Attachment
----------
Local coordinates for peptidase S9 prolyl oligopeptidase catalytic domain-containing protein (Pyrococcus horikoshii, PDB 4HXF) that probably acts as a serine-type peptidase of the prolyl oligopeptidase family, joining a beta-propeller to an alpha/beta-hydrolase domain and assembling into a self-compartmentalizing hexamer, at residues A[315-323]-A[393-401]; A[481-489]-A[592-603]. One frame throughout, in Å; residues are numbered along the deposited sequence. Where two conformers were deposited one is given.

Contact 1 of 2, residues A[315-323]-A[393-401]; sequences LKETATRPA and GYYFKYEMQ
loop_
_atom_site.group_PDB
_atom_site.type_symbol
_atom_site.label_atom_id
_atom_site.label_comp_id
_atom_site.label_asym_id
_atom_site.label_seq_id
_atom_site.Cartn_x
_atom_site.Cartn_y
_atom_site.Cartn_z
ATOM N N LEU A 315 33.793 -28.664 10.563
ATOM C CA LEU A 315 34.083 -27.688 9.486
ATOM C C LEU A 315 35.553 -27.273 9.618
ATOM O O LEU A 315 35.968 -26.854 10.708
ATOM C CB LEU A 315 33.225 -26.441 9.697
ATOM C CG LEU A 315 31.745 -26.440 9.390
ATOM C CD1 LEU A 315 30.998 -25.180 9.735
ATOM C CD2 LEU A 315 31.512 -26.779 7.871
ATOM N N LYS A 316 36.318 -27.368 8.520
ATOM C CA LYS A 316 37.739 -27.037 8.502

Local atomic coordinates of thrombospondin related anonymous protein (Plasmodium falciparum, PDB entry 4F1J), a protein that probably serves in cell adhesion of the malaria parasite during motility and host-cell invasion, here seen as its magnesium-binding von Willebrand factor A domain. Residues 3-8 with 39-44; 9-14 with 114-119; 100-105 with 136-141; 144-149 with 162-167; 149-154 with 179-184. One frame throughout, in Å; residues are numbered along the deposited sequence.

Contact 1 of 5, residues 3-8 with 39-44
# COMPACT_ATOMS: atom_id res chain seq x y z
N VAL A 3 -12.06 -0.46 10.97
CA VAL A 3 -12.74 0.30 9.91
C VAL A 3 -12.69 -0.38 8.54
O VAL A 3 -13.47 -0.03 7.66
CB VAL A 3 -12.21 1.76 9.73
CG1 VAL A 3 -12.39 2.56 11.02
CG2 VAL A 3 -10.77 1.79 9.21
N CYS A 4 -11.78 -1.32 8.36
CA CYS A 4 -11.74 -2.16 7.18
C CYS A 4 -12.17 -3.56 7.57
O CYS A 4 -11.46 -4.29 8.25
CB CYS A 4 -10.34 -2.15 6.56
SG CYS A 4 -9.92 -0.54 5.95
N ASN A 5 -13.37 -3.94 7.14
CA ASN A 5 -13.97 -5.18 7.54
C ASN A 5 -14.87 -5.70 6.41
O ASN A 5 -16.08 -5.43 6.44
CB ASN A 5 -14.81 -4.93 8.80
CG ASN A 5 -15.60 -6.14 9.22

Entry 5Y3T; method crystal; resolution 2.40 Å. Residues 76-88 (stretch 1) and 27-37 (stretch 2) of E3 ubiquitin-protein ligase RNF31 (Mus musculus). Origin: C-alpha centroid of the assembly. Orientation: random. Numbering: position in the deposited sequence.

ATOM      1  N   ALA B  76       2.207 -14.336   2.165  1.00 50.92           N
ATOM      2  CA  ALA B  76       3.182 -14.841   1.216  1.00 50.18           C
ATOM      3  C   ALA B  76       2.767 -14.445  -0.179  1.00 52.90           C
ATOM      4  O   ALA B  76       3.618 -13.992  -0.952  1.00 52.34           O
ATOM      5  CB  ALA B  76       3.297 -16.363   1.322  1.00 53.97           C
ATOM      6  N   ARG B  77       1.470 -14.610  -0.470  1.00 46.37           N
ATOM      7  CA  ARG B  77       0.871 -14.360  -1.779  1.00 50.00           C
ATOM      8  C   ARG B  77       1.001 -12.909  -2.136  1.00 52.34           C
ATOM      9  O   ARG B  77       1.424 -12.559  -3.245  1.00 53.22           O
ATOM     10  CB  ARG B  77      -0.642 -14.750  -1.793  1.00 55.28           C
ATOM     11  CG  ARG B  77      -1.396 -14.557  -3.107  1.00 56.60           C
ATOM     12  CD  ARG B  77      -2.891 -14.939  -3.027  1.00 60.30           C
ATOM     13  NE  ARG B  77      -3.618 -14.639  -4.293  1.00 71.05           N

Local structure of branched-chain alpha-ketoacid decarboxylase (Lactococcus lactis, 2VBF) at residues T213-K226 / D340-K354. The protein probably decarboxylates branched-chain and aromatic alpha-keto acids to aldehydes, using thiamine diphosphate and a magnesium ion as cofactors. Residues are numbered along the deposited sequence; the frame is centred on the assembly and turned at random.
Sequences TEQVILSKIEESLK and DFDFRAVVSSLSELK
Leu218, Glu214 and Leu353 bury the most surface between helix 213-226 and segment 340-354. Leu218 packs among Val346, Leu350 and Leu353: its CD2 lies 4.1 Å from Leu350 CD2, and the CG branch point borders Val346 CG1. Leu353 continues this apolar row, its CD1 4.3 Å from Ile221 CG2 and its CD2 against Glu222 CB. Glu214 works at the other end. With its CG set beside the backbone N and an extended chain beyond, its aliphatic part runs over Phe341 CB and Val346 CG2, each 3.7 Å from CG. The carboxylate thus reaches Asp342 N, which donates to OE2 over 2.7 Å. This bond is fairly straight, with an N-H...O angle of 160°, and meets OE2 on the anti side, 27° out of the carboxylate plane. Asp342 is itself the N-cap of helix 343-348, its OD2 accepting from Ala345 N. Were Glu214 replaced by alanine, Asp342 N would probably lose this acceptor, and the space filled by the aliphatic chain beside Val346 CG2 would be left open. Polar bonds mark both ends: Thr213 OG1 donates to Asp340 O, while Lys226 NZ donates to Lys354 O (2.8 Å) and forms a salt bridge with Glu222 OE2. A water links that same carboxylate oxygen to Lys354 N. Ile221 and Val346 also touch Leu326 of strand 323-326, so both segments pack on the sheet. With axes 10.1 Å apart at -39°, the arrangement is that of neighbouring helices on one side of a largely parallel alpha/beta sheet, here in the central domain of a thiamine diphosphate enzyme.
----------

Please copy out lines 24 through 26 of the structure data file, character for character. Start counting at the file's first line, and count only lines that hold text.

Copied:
Contact 1 of 5, residues 3-8 with 39-44
# COMPACT_ATOMS: atom_id res chain seq x y z
N VAL A 3 -12.06 -0.46 10.97